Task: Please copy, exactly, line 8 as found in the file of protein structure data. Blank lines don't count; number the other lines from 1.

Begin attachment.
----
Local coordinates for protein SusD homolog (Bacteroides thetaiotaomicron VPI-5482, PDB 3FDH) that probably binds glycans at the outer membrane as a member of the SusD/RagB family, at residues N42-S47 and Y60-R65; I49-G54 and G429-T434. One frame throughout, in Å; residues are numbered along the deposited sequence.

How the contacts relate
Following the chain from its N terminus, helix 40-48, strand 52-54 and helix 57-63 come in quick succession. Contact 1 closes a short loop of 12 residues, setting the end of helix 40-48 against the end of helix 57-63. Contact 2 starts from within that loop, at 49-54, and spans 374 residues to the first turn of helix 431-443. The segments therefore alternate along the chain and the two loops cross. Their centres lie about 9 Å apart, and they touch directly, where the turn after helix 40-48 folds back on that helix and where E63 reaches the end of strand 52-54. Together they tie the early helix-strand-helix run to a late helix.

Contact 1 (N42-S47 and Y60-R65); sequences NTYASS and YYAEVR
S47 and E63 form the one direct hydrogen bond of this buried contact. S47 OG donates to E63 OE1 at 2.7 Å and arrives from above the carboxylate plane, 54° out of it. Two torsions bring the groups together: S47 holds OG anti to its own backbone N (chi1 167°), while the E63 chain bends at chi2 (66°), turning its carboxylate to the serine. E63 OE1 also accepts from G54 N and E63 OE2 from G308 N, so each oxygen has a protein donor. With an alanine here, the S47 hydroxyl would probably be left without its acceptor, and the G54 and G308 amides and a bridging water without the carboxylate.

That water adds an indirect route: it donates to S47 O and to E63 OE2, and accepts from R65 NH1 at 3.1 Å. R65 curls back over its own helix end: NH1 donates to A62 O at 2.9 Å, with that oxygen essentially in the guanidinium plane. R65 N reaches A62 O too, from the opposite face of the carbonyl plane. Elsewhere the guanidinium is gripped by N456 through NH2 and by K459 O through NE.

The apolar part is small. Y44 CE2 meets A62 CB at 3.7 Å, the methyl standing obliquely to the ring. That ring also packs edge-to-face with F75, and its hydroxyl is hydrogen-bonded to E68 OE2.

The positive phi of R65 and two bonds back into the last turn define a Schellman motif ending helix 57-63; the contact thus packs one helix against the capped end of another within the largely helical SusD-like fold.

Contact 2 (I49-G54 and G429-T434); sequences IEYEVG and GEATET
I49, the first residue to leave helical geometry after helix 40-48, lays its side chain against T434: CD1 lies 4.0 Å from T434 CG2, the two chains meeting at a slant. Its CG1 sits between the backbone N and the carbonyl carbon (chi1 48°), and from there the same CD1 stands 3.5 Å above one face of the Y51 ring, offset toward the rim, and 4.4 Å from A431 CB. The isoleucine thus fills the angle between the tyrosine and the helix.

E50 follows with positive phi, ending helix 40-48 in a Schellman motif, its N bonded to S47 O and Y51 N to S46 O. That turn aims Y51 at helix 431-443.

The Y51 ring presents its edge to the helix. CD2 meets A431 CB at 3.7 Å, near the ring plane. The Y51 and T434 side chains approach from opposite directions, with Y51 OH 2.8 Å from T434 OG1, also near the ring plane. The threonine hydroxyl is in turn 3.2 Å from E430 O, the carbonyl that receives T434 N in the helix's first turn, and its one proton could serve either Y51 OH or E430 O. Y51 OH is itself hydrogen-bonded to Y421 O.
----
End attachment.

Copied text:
The positive phi of R65 and two bonds back into the last turn define a Schellman motif ending helix 57-63; the contact thus packs one helix against the capped end of another within the largely helical SusD-like fold.